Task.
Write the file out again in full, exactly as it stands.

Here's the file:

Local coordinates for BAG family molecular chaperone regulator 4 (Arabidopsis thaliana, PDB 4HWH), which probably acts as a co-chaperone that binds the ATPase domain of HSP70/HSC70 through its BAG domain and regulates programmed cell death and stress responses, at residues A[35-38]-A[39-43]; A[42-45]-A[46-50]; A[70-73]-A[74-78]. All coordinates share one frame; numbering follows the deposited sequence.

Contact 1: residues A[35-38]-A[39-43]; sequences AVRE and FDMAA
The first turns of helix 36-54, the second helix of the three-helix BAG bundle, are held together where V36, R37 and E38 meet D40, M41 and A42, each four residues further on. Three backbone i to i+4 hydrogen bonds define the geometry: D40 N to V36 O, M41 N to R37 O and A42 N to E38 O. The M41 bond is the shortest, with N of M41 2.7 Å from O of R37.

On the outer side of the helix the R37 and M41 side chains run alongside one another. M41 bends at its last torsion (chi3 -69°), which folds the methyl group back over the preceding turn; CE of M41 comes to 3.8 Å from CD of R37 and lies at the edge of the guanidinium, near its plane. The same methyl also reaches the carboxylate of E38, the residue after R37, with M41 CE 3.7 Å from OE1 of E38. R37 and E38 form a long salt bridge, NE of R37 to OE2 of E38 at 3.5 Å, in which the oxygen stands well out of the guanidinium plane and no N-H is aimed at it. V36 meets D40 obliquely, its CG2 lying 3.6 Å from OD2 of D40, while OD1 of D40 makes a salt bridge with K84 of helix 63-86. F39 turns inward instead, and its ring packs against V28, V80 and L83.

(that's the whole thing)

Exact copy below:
Local coordinates for BAG family molecular chaperone regulator 4 (Arabidopsis thaliana, PDB 4HWH), which probably acts as a co-chaperone that binds the ATPase domain of HSP70/HSC70 through its BAG domain and regulates programmed cell death and stress responses, at residues A[35-38]-A[39-43]; A[42-45]-A[46-50]; A[70-73]-A[74-78]. All coordinates share one frame; numbering follows the deposited sequence.

Contact 1: residues A[35-38]-A[39-43]; sequences AVRE and FDMAA
The first turns of helix 36-54, the second helix of the three-helix BAG bundle, are held together where V36, R37 and E38 meet D40, M41 and A42, each four residues further on. Three backbone i to i+4 hydrogen bonds define the geometry: D40 N to V36 O, M41 N to R37 O and A42 N to E38 O. The M41 bond is the shortest, with N of M41 2.7 Å from O of R37.

On the outer side of the helix the R37 and M41 side chains run alongside one another. M41 bends at its last torsion (chi3 -69°), which folds the methyl group back over the preceding turn; CE of M41 comes to 3.8 Å from CD of R37 and lies at the edge of the guanidinium, near its plane. The same methyl also reaches the carboxylate of E38, the residue after R37, with M41 CE 3.7 Å from OE1 of E38. R37 and E38 form a long salt bridge, NE of R37 to OE2 of E38 at 3.5 Å, in which the oxygen stands well out of the guanidinium plane and no N-H is aimed at it. V36 meets D40 obliquely, its CG2 lying 3.6 Å from OD2 of D40, while OD1 of D40 makes a salt bridge with K84 of helix 63-86. F39 turns inward instead, and its ring packs against V28, V80 and L83.